Cause of Subsidence

Although land subsidence occurring all along the coastline may look as if it could be caused by natural oceanic action, the consensus among geologists is that it is caused by man-made activity. Pumping out groundwater for farms or cities has been known to lower the land substantially. Venice, sinking since the day it was built—the result of building on top of wood piles sunk into the mud of the Venetian Lagoon—sank even faster when local industries pumped out the water below it, a practice that was banned after World War II. Parts of Tokyo sank 13 feet during the 20th century due to groundwater pumping.

The Tulare Basin aquifer, part of the California Central Valley’s aquifer system, is sinking at the rate of 1 ft per year, as measured by GRACE and Sentinel-1 satellites. Credit: Using Sentinel-1 and GRACE Satellite Data to Monitor the Hydrological Variations Within the Tulare Basin, California,, March 9, 2022.

Millimeter accuracy of satellite data is not needed to measure the subsidence of farmland in California’s Central Valley, some of which has dropped a staggering 20 feet in the last 65 years, according to a 2022 Stanford University study, 10 feet during the last 10 years coinciding with one of the worst droughts in the state’s history.

The Central Valley, though only 1 percent of U.S. agricultural area, produces 40 percent of the country’s fruits, vegetables and nuts annually. The need for water is desperate because rainfall is completely absent in the hottest months and only 5 to 10 inches of rain annually is forcing farmers to deplete the water underground. More than 80 percent of irrigation water comes from wells.

But the need for groundwater increases every year with the increasing population. The Tulare Basin, the lower third of the Central Valley, was determined to still be sinking at the rate of 1 foot per year, according to a joint UC Berkeley and JPL analysis of satellite data.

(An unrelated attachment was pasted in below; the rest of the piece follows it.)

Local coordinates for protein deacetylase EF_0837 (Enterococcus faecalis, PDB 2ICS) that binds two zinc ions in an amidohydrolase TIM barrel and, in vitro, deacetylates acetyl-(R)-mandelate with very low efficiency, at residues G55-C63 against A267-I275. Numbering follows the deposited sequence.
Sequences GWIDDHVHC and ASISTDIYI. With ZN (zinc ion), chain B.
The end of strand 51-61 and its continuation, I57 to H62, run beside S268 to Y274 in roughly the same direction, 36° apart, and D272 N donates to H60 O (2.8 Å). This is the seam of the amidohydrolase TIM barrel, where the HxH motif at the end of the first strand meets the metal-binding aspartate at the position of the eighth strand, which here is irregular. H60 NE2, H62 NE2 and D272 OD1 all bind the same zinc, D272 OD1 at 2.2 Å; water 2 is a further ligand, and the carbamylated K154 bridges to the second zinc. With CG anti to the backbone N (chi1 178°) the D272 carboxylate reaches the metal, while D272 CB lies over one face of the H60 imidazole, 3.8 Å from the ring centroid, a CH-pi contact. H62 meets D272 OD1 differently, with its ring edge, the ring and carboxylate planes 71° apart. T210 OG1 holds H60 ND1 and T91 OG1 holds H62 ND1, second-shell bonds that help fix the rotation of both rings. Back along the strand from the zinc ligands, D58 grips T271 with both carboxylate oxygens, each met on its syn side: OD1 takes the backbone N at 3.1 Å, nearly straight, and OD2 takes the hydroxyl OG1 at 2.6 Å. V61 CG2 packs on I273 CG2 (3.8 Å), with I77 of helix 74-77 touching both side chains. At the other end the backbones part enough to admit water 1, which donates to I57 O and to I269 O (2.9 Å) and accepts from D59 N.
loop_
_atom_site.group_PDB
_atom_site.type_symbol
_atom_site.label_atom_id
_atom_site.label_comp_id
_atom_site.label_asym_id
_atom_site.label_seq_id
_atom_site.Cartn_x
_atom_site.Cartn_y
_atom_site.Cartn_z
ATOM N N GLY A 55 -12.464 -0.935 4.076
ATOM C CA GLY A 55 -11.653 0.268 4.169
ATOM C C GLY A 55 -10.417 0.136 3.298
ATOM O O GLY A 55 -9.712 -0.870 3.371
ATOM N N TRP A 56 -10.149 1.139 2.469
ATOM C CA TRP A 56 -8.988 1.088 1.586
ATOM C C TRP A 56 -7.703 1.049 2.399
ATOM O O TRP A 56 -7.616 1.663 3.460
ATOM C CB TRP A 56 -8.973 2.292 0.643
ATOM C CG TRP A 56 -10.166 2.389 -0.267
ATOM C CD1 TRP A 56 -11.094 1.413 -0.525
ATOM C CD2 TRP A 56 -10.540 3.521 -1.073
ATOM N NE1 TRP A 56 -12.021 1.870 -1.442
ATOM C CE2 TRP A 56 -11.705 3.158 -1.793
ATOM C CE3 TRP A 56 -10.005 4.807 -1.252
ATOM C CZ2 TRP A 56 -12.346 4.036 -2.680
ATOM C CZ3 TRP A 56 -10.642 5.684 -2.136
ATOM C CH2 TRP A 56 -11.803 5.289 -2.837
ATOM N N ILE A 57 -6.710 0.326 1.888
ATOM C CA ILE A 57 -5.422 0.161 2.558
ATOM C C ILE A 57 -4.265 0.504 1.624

Subsidence was detected by satellite data under the Champlain Towers South north of Miami Beach, which partially collapsed in 2021, though in all fairness, the collapse resulted from multiple factors, including lax building codes and improper maintenance.

Damming rivers leads to subsidence of wetlands as silt is prevented from being carried into deltas and wetlands and raises its elevation and compensates for oceanic erosion. The massive levees built to save New Orleans from Mississippi River floods are actually helping to sink it because they prevent silt from being deposited and raising the ground level.

Other Effects of Subsidence

In addition to subsidence raising the relative sea level rise, it is detrimental in other ways. The infiltration of seawater from flooding seeps into depleted aquifers and reduces freshwater storage. Saltwater changes everything. Forests die, making “ghost forests,” agricultural land is ruined, and last but certainly not least, in vacation spots like Miami Beach and Venice, tourists are turned off.